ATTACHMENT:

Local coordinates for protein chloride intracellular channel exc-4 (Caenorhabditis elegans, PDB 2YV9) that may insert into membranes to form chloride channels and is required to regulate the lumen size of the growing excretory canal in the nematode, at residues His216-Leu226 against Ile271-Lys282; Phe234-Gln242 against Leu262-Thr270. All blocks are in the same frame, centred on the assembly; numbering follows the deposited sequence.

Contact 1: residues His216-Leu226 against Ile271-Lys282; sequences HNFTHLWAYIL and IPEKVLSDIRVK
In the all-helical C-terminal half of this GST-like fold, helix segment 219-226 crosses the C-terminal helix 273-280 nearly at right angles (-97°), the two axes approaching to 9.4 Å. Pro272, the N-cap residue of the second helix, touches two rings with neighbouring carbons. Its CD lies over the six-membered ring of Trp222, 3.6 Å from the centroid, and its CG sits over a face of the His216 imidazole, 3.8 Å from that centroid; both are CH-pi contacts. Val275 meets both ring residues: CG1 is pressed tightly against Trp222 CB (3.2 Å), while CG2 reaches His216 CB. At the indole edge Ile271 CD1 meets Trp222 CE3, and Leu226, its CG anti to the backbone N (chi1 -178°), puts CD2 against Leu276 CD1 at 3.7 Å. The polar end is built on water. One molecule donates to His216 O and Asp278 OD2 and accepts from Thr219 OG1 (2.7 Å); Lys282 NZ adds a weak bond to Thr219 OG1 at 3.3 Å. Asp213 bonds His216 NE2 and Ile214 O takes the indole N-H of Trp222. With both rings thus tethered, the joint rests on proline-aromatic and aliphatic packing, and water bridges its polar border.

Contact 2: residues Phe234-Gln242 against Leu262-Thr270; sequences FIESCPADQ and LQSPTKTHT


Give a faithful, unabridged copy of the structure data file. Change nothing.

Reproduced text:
Local coordinates for protein chloride intracellular channel exc-4 (Caenorhabditis elegans, PDB 2YV9) that may insert into membranes to form chloride channels and is required to regulate the lumen size of the growing excretory canal in the nematode, at residues His216-Leu226 against Ile271-Lys282; Phe234-Gln242 against Leu262-Thr270. All blocks are in the same frame, centred on the assembly; numbering follows the deposited sequence.

Contact 1: residues His216-Leu226 against Ile271-Lys282; sequences HNFTHLWAYIL and IPEKVLSDIRVK
In the all-helical C-terminal half of this GST-like fold, helix segment 219-226 crosses the C-terminal helix 273-280 nearly at right angles (-97°), the two axes approaching to 9.4 Å. Pro272, the N-cap residue of the second helix, touches two rings with neighbouring carbons. Its CD lies over the six-membered ring of Trp222, 3.6 Å from the centroid, and its CG sits over a face of the His216 imidazole, 3.8 Å from that centroid; both are CH-pi contacts. Val275 meets both ring residues: CG1 is pressed tightly against Trp222 CB (3.2 Å), while CG2 reaches His216 CB. At the indole edge Ile271 CD1 meets Trp222 CE3, and Leu226, its CG anti to the backbone N (chi1 -178°), puts CD2 against Leu276 CD1 at 3.7 Å. The polar end is built on water. One molecule donates to His216 O and Asp278 OD2 and accepts from Thr219 OG1 (2.7 Å); Lys282 NZ adds a weak bond to Thr219 OG1 at 3.3 Å. Asp213 bonds His216 NE2 and Ile214 O takes the indole N-H of Trp222. With both rings thus tethered, the joint rests on proline-aromatic and aliphatic packing, and water bridges its polar border.

Contact 2: residues Phe234-Gln242 against Leu262-Thr270; sequences FIESCPADQ and LQSPTKTHT